Kingston DataTraveler Ultimate 3.0 G2
- Capacity: 32 GB
- Interface: USB 3.0
- Specified sequential read speed: 100/30 MB/s (USB 3.0/2.0)
- Specified sequential write speed: 70/30 MB/s (USB 3.0/2.0)
- Dimensions: 22.2 x 16.1 x 73.7 mm
- Weight: 20 g
The second-generation USB 3.0 product from Kingston doesn't differ from its predecessor externally except for the G2 mark in its name but its specifications are different. The new drive is about 5 grams lighter while its specified read and write speeds are 20 and 10 MB/s higher, respectively. Its power consumption is lower which is indicated by the lack of a USB splitter cable in the box. And finally, it doesn't get as hot at work at its predecessor, even though it was hotter than the rest of the tested flash drives during our tests.
The Kingston DataTraveler Ultimate 3.0 G2 is priced like its first-generation cousin and costs 50% more than the other two flash drives included into this review.
Seagate FreeAgent GoFlex STAA750201
- Capacity: 750 GB
- Interface: USB 3.0
- Dimensions: 89 x 22 x 132 mm
- Weight: 286 g
This external HDD from Seagate offers as much as 750 gigabytes of storage at a relatively cheap price (it is slightly more expensive than the 32-gigabyte Kingston USB 3.0 flash drive).
The exterior design of this model is typical of its class. It is a flat box with rounded-off corners. The case is black and the indicators are white.
The key distinguishing feature of Seagate's GoFlex series is that you can replace the interface cable. You can buy adapters to transform the drive into a FireWire 800 or eSATA one.
Testbed and Methods
Our testbed was configured as follows:
- Processor: Intel Core i5-2500K (3.30 GHz, 4x256 KB + 6 MB)
- Mainboard: ASUS P8Z68-V (Intel Z68)
- Hard disk drive: 1-terabyte Western Digital Caviar Green WD10EADS 5900 RPM (SATA)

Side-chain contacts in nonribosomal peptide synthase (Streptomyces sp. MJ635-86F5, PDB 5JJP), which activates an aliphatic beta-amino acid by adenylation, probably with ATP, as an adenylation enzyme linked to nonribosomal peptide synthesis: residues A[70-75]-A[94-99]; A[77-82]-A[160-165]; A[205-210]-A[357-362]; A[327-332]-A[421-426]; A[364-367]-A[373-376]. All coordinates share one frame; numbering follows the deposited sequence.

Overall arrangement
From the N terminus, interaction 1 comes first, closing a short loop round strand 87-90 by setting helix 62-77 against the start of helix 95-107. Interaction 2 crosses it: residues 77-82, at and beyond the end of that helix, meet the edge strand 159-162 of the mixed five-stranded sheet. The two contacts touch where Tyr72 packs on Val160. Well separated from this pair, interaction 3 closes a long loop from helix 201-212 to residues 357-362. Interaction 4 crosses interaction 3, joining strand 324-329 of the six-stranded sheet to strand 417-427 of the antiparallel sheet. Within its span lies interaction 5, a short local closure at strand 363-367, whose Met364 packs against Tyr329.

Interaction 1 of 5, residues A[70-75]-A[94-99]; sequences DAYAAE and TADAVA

- System memory: 2x4 GB Kingston HyperX KHX1600C9D3X2K2/8GX (PC12800, 1600 MHz, CL9)
- Graphics card: Sapphire Radeon HD 6970 (Radeon HD 6970)
- Power supply: XFX Black Edition PI-850B-NLG9 (850 W)
- Operating system: Microsoft Windows 7 Ultimate 64-bit SP1
We installed the latest drivers from the manufacturers of our components. The tested disks were NTFS-formatted with the default cluster size.
The tested USB drives were connected to the mainboard’s back-panel USB 3.0 ports based on an ASMedia ASM1042 controller.
We used the following benchmarking tools:
There were three FC-Test patterns corresponding to three typical usage scenarios:
- Writing and reading large files (we use a single 900MB file) such as videos, software distributions, etc.
- Writing and reading medium-sized files (2 to 12 megabytes with a total size of about 1 gigabyte) which is comparable to copying photos or MP3 music.
- Writing and reading files of an installed program (a folder with Microsoft Office 2007). Although this is not a very popular scenario, it is the most difficult one for flash drives as they have to deal with a lot of small files.
We also used CrystalDisk Mark for you to be able to compare your results with ours if you want. We ran each test of that benchmark five times using 1000 megabytes of test data.